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Youngster Kicks and Bites Classmates
Q: I teach early childhood music education. I am currently teaching a child who is four and a half and kicks and hits other classmates when things don't go his way. Parents only response is that "He is a good boy". His verbal skills are OK but he is an ESL student. He understands everything I say to him. How can I work better with the children?
A: This is a youngster who has, at least in your class, inadequate violent impulse control. You clearly cannot have your class disrupted on a regular basis by this child. If indeed there is no language problem, I seriously doubt this aggressiveness is exhibited only in your class.
I would arrange a meeting with the boy's parents and their son. At this meeting I would begin by calmly looking at the boy and telling him how much you want to continue to teach him. Find some positive thing(s) to say about him. Then address the parents and go over some of the instances where their son has hit and kicked his classmates, saying that you want to help them and him in any way you can to control his outbursts and continue to have him in the class. Say something like, "Let's see if we can find out what bothers your son so much that he hits and kicks other kids. Maybe if we know what bothers him we can teach him to come to you or me and tell us IN WORDS what is bothering him. I'm sure we can all work together to make his music class more enjoyable for him and his classmates. Will you help me?"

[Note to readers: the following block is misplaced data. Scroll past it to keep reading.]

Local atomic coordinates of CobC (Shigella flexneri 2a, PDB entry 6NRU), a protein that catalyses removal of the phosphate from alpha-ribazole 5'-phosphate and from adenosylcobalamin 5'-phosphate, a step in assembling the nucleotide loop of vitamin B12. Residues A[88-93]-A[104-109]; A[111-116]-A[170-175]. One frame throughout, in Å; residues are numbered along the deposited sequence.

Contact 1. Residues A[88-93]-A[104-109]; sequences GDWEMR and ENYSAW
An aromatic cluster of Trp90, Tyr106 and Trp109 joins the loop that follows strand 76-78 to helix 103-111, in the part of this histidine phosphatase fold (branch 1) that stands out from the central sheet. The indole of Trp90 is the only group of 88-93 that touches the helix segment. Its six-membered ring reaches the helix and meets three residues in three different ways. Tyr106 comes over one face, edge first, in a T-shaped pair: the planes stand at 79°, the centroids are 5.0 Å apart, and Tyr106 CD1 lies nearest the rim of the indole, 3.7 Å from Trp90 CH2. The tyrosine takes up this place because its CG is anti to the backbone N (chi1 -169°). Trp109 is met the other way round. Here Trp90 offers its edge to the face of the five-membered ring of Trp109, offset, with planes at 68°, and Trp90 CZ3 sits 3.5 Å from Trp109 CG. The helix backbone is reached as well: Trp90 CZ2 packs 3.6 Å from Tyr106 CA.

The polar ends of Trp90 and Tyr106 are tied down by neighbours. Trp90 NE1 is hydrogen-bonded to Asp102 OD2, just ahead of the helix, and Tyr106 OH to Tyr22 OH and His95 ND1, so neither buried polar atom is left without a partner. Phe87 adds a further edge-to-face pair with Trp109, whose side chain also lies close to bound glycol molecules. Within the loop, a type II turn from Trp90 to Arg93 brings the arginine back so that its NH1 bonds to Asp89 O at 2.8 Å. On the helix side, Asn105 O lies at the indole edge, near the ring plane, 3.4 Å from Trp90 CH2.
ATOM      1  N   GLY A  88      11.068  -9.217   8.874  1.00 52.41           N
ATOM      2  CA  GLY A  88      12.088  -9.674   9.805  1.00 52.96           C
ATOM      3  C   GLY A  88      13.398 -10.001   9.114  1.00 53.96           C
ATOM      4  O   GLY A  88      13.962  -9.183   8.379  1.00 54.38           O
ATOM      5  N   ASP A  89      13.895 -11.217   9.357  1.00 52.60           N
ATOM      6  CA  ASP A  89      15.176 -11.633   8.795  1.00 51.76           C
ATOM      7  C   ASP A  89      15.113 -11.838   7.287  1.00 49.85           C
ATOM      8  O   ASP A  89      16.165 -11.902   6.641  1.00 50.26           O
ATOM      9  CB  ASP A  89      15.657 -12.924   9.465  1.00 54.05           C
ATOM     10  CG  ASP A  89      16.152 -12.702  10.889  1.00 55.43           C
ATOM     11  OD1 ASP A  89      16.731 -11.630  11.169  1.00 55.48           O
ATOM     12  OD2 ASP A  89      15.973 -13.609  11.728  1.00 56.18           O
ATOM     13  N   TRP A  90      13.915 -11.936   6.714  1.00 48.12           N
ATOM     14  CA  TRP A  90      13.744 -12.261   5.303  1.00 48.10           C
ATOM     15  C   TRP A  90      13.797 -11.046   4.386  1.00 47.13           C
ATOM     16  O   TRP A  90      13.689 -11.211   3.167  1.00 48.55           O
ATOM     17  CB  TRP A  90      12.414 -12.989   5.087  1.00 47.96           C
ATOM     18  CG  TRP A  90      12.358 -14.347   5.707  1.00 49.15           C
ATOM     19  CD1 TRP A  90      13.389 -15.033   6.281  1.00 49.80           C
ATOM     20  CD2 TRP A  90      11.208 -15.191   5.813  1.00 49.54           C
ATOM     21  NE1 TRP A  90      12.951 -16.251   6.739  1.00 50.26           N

Then I would turn to the boy and say, "I'm looking forward to a much happier time in class with you. If something or someone is bothering you please tell me right away with your words and we will work something out, OK?" If you receive denial and/or no cooperation from the parents and the boy's behavior continues to regularly disrupt your class, you need to ask the parents to withdraw him.
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Carleton Kendrick has been in private practice as a family therapist and has worked as a consultant for more than 20 years. He has conducted parenting seminars on topics ranging from how to discipline toddlers to how to stay connected with teenagers. Kendrick has appeared as an expert on national broadcast media such as CBS, Fox Television Network, Cable News Network, CNBC, PBS, and National Public Radio. In addition, he's been quoted in the New York Times, Washington Post, Chicago Tribune, Boston Globe, USA Today, Reader's Digest, BusinessWeek, Good Housekeeping, Woman's Day, and many other publications.